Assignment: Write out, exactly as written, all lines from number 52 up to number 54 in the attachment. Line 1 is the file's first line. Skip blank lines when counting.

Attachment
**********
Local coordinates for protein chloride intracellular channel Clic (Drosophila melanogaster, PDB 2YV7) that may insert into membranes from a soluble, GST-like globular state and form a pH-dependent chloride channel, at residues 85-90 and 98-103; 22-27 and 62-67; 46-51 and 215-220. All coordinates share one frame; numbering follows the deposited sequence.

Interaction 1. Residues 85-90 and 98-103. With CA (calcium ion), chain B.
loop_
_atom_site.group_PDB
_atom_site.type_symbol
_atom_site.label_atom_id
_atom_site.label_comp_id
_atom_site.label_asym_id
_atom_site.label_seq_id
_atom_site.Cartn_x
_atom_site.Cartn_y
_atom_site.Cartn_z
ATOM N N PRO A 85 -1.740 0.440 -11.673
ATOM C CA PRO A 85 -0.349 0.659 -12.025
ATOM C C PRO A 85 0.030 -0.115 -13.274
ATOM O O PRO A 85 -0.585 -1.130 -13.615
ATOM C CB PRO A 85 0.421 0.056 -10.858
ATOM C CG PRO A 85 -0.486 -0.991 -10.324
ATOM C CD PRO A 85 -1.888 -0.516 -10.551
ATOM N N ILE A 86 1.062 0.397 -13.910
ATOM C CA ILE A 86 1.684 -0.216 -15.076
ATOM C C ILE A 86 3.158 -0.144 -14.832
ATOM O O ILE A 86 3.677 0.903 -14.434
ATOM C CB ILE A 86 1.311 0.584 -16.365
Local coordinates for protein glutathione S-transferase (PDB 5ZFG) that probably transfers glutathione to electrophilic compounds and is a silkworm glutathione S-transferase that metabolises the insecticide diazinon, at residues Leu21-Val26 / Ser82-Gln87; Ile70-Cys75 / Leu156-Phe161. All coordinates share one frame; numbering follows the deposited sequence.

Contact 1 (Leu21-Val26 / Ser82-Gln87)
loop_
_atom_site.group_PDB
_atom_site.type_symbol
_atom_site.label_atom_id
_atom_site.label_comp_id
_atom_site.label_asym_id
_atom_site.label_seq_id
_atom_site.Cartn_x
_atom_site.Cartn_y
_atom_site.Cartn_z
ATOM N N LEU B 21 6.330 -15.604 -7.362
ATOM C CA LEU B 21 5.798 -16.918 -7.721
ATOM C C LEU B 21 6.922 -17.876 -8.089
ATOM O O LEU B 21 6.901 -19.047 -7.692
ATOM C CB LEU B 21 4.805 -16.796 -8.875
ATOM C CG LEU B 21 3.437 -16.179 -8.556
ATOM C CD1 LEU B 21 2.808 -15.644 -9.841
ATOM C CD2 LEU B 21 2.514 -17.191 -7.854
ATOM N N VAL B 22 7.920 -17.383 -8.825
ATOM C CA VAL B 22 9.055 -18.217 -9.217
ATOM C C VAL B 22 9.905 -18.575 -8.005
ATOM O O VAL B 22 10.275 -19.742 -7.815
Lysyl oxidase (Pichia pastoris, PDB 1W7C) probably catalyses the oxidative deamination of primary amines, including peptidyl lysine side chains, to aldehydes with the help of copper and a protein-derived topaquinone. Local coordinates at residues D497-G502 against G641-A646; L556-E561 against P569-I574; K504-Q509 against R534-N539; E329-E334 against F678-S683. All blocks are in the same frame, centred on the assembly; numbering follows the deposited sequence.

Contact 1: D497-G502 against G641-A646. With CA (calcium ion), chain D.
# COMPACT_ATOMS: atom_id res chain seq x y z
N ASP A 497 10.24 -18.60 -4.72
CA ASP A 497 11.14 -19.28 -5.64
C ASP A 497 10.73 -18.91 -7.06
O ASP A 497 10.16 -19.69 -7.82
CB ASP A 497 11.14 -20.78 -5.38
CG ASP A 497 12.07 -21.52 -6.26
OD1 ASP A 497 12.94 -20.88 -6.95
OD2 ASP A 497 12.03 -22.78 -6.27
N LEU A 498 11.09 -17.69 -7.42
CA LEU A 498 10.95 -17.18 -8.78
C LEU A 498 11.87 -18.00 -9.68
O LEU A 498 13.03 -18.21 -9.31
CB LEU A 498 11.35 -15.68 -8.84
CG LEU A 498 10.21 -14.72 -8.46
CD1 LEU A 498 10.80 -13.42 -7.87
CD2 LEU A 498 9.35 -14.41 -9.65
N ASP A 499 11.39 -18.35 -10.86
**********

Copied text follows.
N ASP A 497 10.24 -18.60 -4.72
CA ASP A 497 11.14 -19.28 -5.64
C ASP A 497 10.73 -18.91 -7.06